Review: Drifting House

I received this book for free from Publisher in exchange for an honest review. This does not affect my opinion of the book or the content of my review.

Review: Drifting HouseDrifting House by Krys Lee
Published by Viking Adult on February 2, 2012
Genres: Short Stories
Pages: 224
Format: Hardcover
Source: Publisher

An unflinching portrayal of the Korean immigrant experience from an extraordinary new talent in fiction.

Spanning Korea and the United States, from the postwar era to contemporary times, Krys Lee's stunning fiction debut, Drifting House, illuminates a people torn between the traumas of their collective past and the indignities and sorrows of their present.

In the title story, children escaping famine in North Korea are forced to make unthinkable sacrifices to survive. The tales set in America reveal the immigrants' unmoored existence, playing out in cramped apartments and Koreatown strip malls. A makeshift family is fractured when a shaman from the old country moves in next door. An abandoned wife enters into a fake marriage in order to find her kidnapped daughter.

In the tradition of Chang-rae Lee's Native Speaker and Jhumpa Lahiri's Interpreter of Maladies, Drifting House is an unforgettable work by a gifted new writer.

Drifting House consists of nine short stories. All of them focus on Koreans or Korean-Americans. The topics of each short story vary greatly, as do the time in which they’re set (from the 1970s to roughly the present), but they do have one thing in common. They are all about desperation, of one sort or another. These characters all yearn to be themselves, but are stifled one way or another, broken from the past or tradition or duty.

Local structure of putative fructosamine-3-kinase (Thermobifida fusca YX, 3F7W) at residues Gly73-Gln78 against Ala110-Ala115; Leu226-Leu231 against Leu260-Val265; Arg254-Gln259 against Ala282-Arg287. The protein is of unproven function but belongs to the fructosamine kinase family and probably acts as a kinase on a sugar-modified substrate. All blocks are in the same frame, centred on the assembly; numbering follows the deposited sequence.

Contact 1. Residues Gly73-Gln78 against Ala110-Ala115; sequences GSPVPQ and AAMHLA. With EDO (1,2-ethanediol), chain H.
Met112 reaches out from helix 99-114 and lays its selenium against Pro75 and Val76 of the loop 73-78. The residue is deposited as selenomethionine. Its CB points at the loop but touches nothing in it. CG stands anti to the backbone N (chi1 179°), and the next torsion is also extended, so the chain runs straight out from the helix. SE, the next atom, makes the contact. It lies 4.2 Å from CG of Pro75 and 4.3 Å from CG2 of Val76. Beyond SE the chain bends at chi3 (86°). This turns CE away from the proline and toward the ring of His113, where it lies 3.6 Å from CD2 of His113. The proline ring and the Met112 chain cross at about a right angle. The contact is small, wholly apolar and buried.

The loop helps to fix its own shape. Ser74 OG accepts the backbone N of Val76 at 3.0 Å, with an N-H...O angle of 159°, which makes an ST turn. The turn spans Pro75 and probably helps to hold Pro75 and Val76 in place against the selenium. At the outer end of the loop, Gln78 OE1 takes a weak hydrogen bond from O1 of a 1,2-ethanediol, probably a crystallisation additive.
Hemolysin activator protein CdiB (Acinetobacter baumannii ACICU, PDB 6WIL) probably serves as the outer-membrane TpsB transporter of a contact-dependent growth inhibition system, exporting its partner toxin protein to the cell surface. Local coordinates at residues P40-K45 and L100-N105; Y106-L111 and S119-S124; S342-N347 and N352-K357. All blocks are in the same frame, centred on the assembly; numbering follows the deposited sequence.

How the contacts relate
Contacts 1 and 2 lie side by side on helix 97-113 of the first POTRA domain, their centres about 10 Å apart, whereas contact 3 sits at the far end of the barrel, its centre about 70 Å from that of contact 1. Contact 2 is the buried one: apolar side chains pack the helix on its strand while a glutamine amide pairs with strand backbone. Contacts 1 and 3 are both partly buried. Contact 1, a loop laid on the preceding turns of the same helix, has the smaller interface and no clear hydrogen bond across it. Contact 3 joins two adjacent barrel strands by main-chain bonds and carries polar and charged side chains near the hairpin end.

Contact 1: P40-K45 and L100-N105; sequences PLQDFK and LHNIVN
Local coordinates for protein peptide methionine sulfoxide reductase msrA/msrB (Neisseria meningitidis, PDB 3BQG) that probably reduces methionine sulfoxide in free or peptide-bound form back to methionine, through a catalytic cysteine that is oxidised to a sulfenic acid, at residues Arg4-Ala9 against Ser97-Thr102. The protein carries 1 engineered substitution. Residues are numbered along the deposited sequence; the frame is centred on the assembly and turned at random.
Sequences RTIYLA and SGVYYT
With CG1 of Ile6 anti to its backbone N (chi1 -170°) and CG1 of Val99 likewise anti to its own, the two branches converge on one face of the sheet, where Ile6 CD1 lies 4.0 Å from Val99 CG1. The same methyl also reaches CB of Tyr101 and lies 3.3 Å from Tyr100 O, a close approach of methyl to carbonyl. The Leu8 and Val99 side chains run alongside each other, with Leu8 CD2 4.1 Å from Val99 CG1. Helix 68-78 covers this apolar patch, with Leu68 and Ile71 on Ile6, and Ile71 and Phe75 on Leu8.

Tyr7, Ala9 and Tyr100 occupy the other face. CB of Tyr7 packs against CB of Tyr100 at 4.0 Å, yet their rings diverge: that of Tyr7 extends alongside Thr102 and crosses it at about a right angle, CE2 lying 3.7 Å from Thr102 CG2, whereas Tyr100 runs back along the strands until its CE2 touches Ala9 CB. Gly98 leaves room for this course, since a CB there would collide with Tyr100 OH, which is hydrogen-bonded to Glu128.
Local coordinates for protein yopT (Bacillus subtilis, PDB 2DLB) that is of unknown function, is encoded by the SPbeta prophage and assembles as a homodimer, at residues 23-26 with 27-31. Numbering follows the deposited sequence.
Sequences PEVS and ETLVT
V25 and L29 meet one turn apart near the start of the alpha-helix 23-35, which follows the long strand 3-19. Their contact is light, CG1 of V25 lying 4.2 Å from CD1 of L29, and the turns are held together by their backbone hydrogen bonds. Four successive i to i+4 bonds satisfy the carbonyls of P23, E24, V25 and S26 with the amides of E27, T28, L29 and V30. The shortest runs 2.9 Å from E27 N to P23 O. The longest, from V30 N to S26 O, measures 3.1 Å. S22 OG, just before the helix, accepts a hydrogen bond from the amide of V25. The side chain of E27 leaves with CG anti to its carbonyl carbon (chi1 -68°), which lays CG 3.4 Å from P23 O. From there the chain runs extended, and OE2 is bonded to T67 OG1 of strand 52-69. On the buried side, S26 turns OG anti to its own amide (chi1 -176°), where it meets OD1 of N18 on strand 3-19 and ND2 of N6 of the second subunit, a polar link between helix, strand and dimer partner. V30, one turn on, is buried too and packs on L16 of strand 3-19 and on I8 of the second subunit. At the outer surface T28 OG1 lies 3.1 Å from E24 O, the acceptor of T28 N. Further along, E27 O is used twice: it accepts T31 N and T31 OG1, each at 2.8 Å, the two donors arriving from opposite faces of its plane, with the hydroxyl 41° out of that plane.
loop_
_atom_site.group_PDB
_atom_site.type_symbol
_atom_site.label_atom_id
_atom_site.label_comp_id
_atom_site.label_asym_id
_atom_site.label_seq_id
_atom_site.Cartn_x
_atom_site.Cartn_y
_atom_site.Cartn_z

All of these stories are really, really sad. The writing style is simple, unornamented, which really seems to force the reader to focus more on the content. The pain these people feel is not dressed up in fancy syntax or diction; it’s laid out in front of you for you to experience as well.

Having a chance to learn about another culture, the side I don’t learn about from kdramas, is certainly eye-opening. For example, the story “The Salaryman” tells about a man who loses his job at a corporation during a serious down time in the economy. The man sends his family away to stay with his wife’s relatives until he can find a job. In the meantime, he is a bum, begging for change, sleeping outside, and going to the unemployment office everyday. What kind of world is this? It’s terrifying how one a corporation will lay people off for a profit margin and this is how things can end up.

The story I liked best was At the Edge of the World. The main character of that one is an incredibly bright young boy. I like his voice and his clever thoughts. They remind me somewhat of Extremely Loud and Incredibly Close.

Check out my tags for this post: all of those are subjects of one or more of the stories. Do not come to this book for happiness, because you will not find it; this is a book that looks at the darkest parts of life unflinchingly.

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